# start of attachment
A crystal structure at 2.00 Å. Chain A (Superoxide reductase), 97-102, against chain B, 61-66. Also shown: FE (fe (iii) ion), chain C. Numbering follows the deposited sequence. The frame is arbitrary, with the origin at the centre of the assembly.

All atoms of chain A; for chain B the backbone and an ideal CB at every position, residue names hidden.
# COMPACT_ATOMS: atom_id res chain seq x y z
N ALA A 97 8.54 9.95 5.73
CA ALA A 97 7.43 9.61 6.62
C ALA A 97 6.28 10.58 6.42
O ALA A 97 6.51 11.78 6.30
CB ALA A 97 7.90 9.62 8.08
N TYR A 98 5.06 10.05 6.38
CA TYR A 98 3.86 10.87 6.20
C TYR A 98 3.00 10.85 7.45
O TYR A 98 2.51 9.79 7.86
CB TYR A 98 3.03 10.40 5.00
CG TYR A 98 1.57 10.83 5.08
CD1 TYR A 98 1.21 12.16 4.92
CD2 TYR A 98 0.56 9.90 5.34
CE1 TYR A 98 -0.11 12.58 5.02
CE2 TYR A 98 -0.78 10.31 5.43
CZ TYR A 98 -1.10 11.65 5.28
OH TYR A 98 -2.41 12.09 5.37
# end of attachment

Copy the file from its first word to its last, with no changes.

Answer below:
A crystal structure at 2.00 Å. Chain A (Superoxide reductase), 97-102, against chain B, 61-66. Also shown: FE (fe (iii) ion), chain C. Numbering follows the deposited sequence. The frame is arbitrary, with the origin at the centre of the assembly.

All atoms of chain A; for chain B the backbone and an ideal CB at every position, residue names hidden.
# COMPACT_ATOMS: atom_id res chain seq x y z
N ALA A 97 8.54 9.95 5.73
CA ALA A 97 7.43 9.61 6.62
C ALA A 97 6.28 10.58 6.42
O ALA A 97 6.51 11.78 6.30
CB ALA A 97 7.90 9.62 8.08
N TYR A 98 5.06 10.05 6.38
CA TYR A 98 3.86 10.87 6.20
C TYR A 98 3.00 10.85 7.45
O TYR A 98 2.51 9.79 7.86
CB TYR A 98 3.03 10.40 5.00
CG TYR A 98 1.57 10.83 5.08
CD1 TYR A 98 1.21 12.16 4.92
CD2 TYR A 98 0.56 9.90 5.34
CE1 TYR A 98 -0.11 12.58 5.02
CE2 TYR A 98 -0.78 10.31 5.43
CZ TYR A 98 -1.10 11.65 5.28
OH TYR A 98 -2.41 12.09 5.37